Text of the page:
Not coincidentally, I’m gradually and very strategically going public about my gene-positive status. In June I gave a speech in Brazil in which I came out to an audience of several hundred people.

Later this month I will make a presentation on my life with HD for a local biotech company, Vertex Pharmaceuticals, which researches the disease. It will be the first time I speak in public about HD to an American audience.

I really do wish HD were just a cruel joke or a bad dream. But as I think of my mom and all of my friends and acquaintances living with the disease or at risk, I know all too well that HD is real.


Anonymous said...

I can't say I understand how you feel. I do not have HD but my brother does. He just turned 40 and struggles daily with this horrible disease. I wish you the best and keep the faith!

Anonymous said...

To be honest with you, I didn't say everything in my last comment. When I first read your post all I could think was how you should be happy and blessed that you are not experiencing the uncontrollable body movements, the difficulty in talking and remembering things. Hard time swallowing your food or wearing depends at the age of 40. My brother was robbed of his life in a way. He will never be married or have children unfortunately. Just be thankful you were able to take that road trip with your family and you are able to do what you can now in your life. Some people with HD never get that opportunity. I can see how the waiting game is overwhelming but the onset is far worse!

Unknown said...

Gene, I'm glad you took a real vacation from being such a brave and relentless HD warrior. Now you're easing your way back into combat mode and preparing for your presentation later this month. No wonder ambivalent feelings about the good fight are emerging. Just remember that you are an inspiring role model for those of us who do a little bit more in our fight against HD because we are indebted to you for all you have done. Thanks! Persevere, and take some well-deserved breaks as often as you need them.

Lauren said...

Gene, I thank you for your blogs. I tested positive 4 years ago, 5 years in November with no symptoms yet..I too am playing the "waiting game", so I know the struggle..and no one is saying that that is harder than going through the disease itself--certainly not. But the waiting is hard. I understand. I just don't think anyone who isn't in that situation can understand. So I'm glad that you do and that you share!

Anonymous said...

me two tested postive 10yrs back am 57 and have youngest in nursing home pam

middle sis is in middle sttages and im the oldest doing the best go figure all 3 girld have it and my mom feed my baby sister evryday for 2 yrs in a homeits so awful hugs to all gail crisp fla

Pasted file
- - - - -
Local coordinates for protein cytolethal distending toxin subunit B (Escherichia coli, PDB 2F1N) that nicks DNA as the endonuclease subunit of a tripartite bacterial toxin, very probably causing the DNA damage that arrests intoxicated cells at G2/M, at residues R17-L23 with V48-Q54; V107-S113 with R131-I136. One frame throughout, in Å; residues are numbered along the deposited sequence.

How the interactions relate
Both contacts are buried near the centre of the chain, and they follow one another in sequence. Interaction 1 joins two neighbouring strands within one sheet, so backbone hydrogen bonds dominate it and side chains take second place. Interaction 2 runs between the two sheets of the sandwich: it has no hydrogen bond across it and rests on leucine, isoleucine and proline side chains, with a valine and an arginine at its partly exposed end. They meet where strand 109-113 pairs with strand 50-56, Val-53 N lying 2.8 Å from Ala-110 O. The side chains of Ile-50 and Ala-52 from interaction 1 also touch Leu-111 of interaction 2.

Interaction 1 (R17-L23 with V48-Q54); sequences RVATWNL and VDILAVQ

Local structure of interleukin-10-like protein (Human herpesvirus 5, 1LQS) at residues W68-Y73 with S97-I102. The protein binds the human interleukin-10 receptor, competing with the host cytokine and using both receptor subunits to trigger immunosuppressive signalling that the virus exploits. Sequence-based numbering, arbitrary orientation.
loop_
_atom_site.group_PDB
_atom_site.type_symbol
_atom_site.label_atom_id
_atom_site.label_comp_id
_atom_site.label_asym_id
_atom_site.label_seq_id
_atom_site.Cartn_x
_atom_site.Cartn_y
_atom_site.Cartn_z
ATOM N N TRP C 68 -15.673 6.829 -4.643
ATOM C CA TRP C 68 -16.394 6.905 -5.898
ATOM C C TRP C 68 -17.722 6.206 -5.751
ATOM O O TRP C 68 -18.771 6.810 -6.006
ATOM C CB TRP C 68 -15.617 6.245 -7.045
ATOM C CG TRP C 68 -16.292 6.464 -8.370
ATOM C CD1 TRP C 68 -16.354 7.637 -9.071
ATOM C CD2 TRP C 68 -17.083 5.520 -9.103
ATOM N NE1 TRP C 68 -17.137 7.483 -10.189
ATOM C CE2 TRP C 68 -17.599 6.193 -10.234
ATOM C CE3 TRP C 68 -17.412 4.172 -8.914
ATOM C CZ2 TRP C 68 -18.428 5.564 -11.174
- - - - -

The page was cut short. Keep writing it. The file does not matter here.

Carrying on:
Susan Elaine said...


We have one life to live, and in living we have a Billion chances and then some to make a valiant differnce in this world. And if we do... we have a sense of self worth, and if we don't...we can only wonder if we could have made a difference or if we were meant to walk this earth with a "Greater Purpose". Most people fear that opportunity to know and act upon a greater purpose when the call is there. However, we all wait for that "Chance" to truly "BE" who we are. For me, I thought my greater purpose came when my work life presented challenges in the area of Ethical and Moral determination in the area of balancing work and home life. REALLY? I many Women need to understand?! More than I could Fathom was the answer. So I would delve into so many difficult positions women take in life with regard to work and home life. i actually thought I was helping. but WHO? i didn't like the answer (like most) So I first felt lost. then, my heart...ent on. Searching for my purpose: Then came the challenge of learning about a whole new spiritual outlook. Wu Wei... Movement without movement...just "BE". OMG I thougt, I need to share this with others. Maybe I was supposed to be this person who lived by example. Don't Talk...Just "BE". So I did. I paid so much attention to the "Here and Now". But then, I realized that the Here and Now, was just that! For Everyone. I prayed.."Lord, What is it that i should watch for, what is it that you want me to do?"

Then, I went for my annual physical with no thought for anyone, or anything. I just casually mentioned that My mother and grandmother were Pos for HD. Without hesitation, my Primary Physician tested me and even she didn't know what HD was. I didn't know I should be counseled. I didn't understand how devastated I would feel "Knowing'. I didn't know or even understand how my life would change forever "Knowing'. I just did what I was told, and gave Blood.

So...Now I know. POSITIVE 41 CAG Repeats.

I'm still me, and I still don't have a clue what my "Purpose" is. I'm just ME...Like YOU.

I don't know a damn thing, except that life is full of challenges, just like it was before my diagnosis. I still live my life asking the same questions, and still never know if my living is making a difference or serving my "Ultimate Purpose'. The truth is... that is the one thing I never have to worry about. It is...what it is, and like the My Father in Heaven...

"I am, what I am".

God Bless! Just be "YOU". It may never be revealed until after this life.

Until then, "Together", we CAN and WILL make a Difference.

~ Susan E Lawrence

Unknown said...

Thank you for sharing. I am also playing the waiting game. My grandfather losing his battle 9 years ago and now I watch my aunt and mother decline fast. People may not realize but waiting for this disease plays games with your mind. You see every time I forget something, I think arr it's starting! Or every time I feel a bit down or I feel restless, it must be it. Sometimes I wish I had never been tested but then again children of a huntingtons parent will always be plagued by what if? and how long?